Second election moves a step closer as FG-FF coalition talks collapse

Fianna Fail’s Micheal Martin speaks to the media after the talks (Arthur Carron)

Kevin Doyle and Cormac McQuinn

A second general election may yet be on the cards after talks about a coalition between Fianna Fail and Fine Gael collapsed.

Enda Kenny and Micheal Martin held a second meeting in two days yesterday - but it ended after just 10 minutes.

Mr Martin said afterwards Fianna Fail had rejected the idea of a 'partnership government'.

The Fianna Fail leader has claimed that acting Taoiseach Enda Kenny took the prospect of a minority government "off the table", essentially threatening that it was a coalition of Fianna Fail, Fine Gael and independents or a second election.

This has been vehemently denied by Fine Gael.

Mr Martin said the "best interest of the Irish people are not served by a coalition by Fianna Fail and Fine Gael".


He said Fine Gael wanted the parties "lumped together" but the idea of a government with over 100 TDs was "not healthy".

Mr Martin said there are "questions around the integrity" of Fine Gael's offer and that the previous 24 hours had "left a lot to desired".

In a statement last night, Mr Kenny said a partnership government would have reflected the way people had voted on February 26 and "respective mandates of both parties and independents".

"Ireland needs a stable and lasting government to meet the many national and international challenges facing the country.

"Fine Gael's preferred option of a full partnership is the best option for providing the necessary stability and it is very regrettable that Fianna Fail has rejected this."

His ministers went further, claiming it was an "historic opportunity" missed.

"It appears to us that the national interest at this point in the Fianna Fail response has not got enough consideration," acting Justice Minister Frances Fitzgerald said.

She said the country needed a stable government to deal with the challenging issues facing it.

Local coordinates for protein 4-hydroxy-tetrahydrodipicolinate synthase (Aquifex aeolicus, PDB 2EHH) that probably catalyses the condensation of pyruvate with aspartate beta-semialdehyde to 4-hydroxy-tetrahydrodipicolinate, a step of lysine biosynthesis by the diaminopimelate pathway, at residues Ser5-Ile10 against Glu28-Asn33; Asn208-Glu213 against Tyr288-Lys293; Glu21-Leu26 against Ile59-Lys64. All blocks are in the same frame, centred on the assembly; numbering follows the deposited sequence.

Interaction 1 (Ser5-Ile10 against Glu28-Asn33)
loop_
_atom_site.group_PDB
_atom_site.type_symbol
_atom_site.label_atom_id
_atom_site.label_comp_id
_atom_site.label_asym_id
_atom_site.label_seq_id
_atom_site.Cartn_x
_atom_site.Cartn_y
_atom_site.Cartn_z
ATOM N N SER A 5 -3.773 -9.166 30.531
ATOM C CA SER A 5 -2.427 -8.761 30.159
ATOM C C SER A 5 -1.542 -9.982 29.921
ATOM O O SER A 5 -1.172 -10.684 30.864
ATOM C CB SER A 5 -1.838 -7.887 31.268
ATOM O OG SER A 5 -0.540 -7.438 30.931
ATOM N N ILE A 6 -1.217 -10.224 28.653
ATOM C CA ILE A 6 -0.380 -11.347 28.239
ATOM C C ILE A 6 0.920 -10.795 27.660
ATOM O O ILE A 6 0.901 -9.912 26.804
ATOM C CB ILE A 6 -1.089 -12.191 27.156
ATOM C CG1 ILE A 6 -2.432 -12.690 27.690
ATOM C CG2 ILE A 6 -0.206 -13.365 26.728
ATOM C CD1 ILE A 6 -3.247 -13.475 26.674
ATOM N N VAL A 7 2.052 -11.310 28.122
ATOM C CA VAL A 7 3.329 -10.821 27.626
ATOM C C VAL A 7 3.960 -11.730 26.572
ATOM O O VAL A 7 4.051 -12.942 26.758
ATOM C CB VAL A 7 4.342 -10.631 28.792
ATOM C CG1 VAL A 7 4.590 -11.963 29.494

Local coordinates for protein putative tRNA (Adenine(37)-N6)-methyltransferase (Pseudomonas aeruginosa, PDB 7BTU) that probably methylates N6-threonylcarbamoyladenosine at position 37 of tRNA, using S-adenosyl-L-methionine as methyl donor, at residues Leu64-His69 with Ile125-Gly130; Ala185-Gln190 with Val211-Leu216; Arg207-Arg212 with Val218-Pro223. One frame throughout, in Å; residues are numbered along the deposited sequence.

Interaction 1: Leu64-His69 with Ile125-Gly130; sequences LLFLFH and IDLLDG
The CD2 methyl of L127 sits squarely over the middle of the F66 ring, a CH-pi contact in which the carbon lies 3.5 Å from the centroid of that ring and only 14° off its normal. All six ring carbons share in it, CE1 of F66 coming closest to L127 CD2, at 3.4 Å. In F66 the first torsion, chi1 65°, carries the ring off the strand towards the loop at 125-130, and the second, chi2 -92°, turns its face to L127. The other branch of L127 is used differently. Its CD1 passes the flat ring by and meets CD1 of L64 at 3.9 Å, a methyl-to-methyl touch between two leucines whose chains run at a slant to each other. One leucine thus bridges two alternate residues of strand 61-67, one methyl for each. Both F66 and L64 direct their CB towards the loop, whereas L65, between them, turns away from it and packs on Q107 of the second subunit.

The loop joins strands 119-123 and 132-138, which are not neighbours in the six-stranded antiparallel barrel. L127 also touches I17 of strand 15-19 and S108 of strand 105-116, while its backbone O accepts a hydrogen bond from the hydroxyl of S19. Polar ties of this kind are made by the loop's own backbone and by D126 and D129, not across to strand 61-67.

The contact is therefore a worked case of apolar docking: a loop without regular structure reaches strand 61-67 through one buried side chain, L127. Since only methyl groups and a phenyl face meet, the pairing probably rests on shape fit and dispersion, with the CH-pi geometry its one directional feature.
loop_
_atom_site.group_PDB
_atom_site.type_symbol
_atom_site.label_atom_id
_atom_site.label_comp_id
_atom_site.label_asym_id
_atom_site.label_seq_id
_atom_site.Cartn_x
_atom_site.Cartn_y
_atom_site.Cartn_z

Ms Fitzgerald branded Mr Martin's claim that the offer appeared to be "choreography" by the Taoiseach as "nonsense".

"It was an absolutely genuine offer that was put on the table in good faith," she said.

Acting Agriculture Minister Simon Coveney described the situation as "a setback", adding: "Fianna Fail haven't even given a day to consider it."

However, Mr Coveney said that Fine Gael would now reassess the situation and while the offer remained open, they would continue working with independents.

Acting Health Minister Leo Varadkar was asked if a failure for a new Taoiseach to be voted in next week would lead to a fresh election.

"If the Dail doesn't elect a Taoiseach on Thursday it doesn't automatically trigger a general election and we'll continue the work that we are doing to try to provide a government.

"Fine Gael has put enormous effort in the last few weeks to form a government, initially with the independents and other parties.


"We made a really historic offer yesterday to Fianna Fail and independents to form a government and that work will continue.

"We're very disappointed at the haste at which this offer was refused, but it does still stand and we'll continue to keep our door open to Fianna Fail and the Independents."

Fianna Fail TDs have stood by their decision.

Eamon O Cuiv said: "I think it's now accepted or, at least I hope it is, that there will be no Fianna Fail/Fine Gael coalition. Sometimes it takes a while for the truth to sink in.

"I noticed Enda Kenny is still clinging forlornly to the hope that that's going to happen."